Investors Business Daily explores the economic growth potential for the Show Me state if the legislature passes a Right to Work law this week. The editorial appears in Investors.com.
Missouri’s legislature votes this week on whether to become a right-to-work state. More hiring is the goal, and if any state needs a jobs pick-me-up, it’s the Show Me State.
Missouri lost 24,000 jobs in 2009, 2010 and 2011, even as many surrounding states gained employment.
Many workers select not to join a union because they personally object to the political advocacy of the AFL-CIO and other affiliated unions. By the way, Oklahoma, which is a right-to-work state, produced more union jobs (21,000) than nonright-to-work Missouri (-51,000) in 2011 and 2012.
Many business managers and corporate CEOs who decide where to locate new plants and facilities say they don’t even consider moving to states that do not have right-to-work protection.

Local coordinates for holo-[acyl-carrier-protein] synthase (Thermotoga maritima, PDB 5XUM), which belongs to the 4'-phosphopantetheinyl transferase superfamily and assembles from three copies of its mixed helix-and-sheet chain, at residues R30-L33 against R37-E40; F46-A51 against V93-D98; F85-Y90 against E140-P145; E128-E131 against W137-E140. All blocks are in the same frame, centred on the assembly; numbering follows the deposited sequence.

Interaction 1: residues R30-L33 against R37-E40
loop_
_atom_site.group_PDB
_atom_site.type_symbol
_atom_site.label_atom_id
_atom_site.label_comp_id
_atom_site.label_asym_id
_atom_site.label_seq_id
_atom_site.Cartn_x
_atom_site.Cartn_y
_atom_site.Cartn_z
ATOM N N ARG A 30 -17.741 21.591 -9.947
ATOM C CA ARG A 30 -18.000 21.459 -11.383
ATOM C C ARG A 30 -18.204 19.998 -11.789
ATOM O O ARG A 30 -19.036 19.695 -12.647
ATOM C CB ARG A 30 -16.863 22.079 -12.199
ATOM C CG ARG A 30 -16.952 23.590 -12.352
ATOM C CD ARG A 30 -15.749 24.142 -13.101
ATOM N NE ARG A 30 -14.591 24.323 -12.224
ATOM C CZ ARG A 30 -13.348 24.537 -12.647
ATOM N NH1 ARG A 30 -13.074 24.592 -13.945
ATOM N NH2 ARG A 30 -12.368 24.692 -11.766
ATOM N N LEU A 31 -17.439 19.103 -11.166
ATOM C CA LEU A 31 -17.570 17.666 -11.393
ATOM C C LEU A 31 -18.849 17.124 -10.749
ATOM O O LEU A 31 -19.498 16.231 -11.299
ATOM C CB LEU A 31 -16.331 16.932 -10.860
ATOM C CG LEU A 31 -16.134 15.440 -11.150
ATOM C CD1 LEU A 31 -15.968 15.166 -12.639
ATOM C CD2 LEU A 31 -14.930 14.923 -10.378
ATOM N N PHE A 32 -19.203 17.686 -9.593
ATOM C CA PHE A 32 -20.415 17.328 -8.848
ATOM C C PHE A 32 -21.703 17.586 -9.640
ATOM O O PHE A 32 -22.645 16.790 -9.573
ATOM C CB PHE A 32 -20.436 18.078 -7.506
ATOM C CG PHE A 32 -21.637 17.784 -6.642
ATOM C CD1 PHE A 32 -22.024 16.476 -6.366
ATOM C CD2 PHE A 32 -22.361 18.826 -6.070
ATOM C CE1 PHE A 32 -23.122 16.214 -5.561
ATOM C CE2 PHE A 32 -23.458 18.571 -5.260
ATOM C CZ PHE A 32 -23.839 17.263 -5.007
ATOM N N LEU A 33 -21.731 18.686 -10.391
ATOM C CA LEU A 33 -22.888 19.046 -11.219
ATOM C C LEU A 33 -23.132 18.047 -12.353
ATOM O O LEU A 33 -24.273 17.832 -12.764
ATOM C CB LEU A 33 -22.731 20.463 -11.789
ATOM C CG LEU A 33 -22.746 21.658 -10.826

Almost all the evidence suggests that right-to-work states produce substantially more jobs than states with forced union policies. According to a report by the American Legislative Exchange Council (ALEC), hiring increased 6.8% in right-to-work states between 2002 and 2012, while the 27 nonright-to-work states grew jobs by only 1.9%, or one-third as fast.
The Missouri law would have to be approved by voters in the November election. We hope that Missouri lawmakers and citizens have the sense to approve this pro-growth measure and that this movement spreads to the states that still compel workers to join unions against their will.